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The top five things I have learned about crime fiction from working in TV – by Claire Evans

Claire Evans is author of The Fourteenth Letter, a crime novel set in London 1881, that begins withthe scandal of a bride murdered at her engagement party. Read on for the lessons Claire learnt about writing from working on the small screen.  

 

The Middle truly is as important as the beginning and the end…..

If anything, in TV drama, the middle is more important than either. A series can run from just a handful of episodes to over a hundred – that’s a whole lot of middle. The journey is what will keep people hooked.

 

…. but know where you’re going.

Some of the best TV series (Lost, The Sopranos, The Wire) confounded some of their fans in the way they ended. But if you don’t have the ending firmly in mind at the start, the chances of disappointing the audience are probably way higher I think. That said, maybe it’s inevitable that the destination can never live up to the five-or-more year journey we undertake with these characters.

 

The Episodic structure is a great discipline for fiction too.

Episodes have beginnings, middles and endings in their own right. It really helped me in writing The Fourteenth Letter, particularly in plotting out the middle – the ‘pudding’ as someone once called it (ie a shapeless blob with no differentiation). Seeing your book as a series of sequences that have their own mini narratives also helps to vary the pace and hit different notes, rather than a straight acceleration towards the finish line.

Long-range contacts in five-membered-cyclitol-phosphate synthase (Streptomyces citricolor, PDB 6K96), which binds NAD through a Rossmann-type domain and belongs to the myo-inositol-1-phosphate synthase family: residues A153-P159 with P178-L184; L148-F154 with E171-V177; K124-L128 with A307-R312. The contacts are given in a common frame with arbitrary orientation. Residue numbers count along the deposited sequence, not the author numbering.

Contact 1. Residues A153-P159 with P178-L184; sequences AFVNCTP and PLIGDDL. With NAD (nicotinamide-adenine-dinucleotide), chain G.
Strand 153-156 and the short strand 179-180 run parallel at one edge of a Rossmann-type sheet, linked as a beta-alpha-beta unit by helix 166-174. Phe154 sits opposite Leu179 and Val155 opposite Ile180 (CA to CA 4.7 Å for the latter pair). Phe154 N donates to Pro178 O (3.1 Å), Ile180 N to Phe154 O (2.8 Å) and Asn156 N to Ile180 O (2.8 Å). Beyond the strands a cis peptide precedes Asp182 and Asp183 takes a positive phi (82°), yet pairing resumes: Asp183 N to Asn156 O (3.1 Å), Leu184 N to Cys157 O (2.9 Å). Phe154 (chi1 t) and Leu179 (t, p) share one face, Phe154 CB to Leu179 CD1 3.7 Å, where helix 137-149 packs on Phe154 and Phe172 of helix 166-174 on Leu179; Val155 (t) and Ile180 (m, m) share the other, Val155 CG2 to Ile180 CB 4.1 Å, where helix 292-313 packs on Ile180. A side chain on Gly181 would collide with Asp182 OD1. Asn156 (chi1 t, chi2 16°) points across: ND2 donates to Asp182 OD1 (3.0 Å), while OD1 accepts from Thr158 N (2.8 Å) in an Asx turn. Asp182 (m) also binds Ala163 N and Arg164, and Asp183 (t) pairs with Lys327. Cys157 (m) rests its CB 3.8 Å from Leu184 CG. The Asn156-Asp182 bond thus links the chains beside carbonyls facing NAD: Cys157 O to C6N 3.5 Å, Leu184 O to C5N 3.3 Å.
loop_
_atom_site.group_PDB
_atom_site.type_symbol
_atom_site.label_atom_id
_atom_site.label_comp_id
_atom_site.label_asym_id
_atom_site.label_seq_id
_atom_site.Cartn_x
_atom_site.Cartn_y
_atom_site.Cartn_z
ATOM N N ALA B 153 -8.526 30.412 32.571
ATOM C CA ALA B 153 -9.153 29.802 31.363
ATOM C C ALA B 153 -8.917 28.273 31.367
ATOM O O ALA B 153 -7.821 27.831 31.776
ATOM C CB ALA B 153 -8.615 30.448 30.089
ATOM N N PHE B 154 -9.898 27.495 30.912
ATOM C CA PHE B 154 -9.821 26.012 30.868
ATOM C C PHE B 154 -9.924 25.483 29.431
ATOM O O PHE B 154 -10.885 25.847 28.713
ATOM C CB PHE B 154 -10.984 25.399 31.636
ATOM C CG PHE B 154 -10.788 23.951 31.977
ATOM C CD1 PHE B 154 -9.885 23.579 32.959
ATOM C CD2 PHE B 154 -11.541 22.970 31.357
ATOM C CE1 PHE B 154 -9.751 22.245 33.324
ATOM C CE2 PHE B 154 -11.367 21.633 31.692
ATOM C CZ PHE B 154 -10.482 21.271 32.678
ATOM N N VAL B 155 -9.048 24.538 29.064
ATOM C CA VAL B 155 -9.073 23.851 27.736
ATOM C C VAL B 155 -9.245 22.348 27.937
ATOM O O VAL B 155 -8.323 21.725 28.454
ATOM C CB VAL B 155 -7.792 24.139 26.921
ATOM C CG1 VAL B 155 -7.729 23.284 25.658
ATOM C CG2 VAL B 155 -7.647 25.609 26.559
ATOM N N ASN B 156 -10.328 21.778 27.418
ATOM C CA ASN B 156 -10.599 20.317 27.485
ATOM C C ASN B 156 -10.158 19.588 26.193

Character is everything.

Bland, sketchy characters are brutally exposed on TV and Film because the audience don’t expect to fill in the blanks. That all starts with the writing. You need to know what your protagonist eats for breakfast, how good they are at maths, whether they’re a cat person or a dog person. That depth of detail, which can seem irrelevant in a novel, fills out the frame in TV. Besides, chances are, the actors are going to ask you.

 

Psychopaths are everywhere.

From Soho to Hollywood. Just saying.

 

Claire Evans is an established business specialist in the UK television industry. After finishing her law degree, she qualified as an accountant, but realising her mistake quickly ran away to work at the National Theatre before finally landing a job at the BBC. Once there, she rose through the ranks to head up operations and business affairs across the TV commissioning teams. In drama, she led the BBC’s commercial relationships with the Independent production sector and a wide range of international co-producers and distributors.
She left the BBC in 2013 to pursue her writing career. Since then she has advised a number of drama and film production companies, most recently working on The Honourable Woman and Doctor Foster. She is also now the Chief Operating Officer at Two Brothers Pictures Ltd, the company set up by Harry and Jack Williams, the creators of The Missing.

The Fourteenth Letter by Claire Evans is out in hardback now from Sphere. 

With the Virago/The Pool New Crime Writer Award, we want to discover an exciting new female writer for the Virago list who is writing a suspenseful, intelligent, original crime or thriller novel. Find out more, and how to enter here.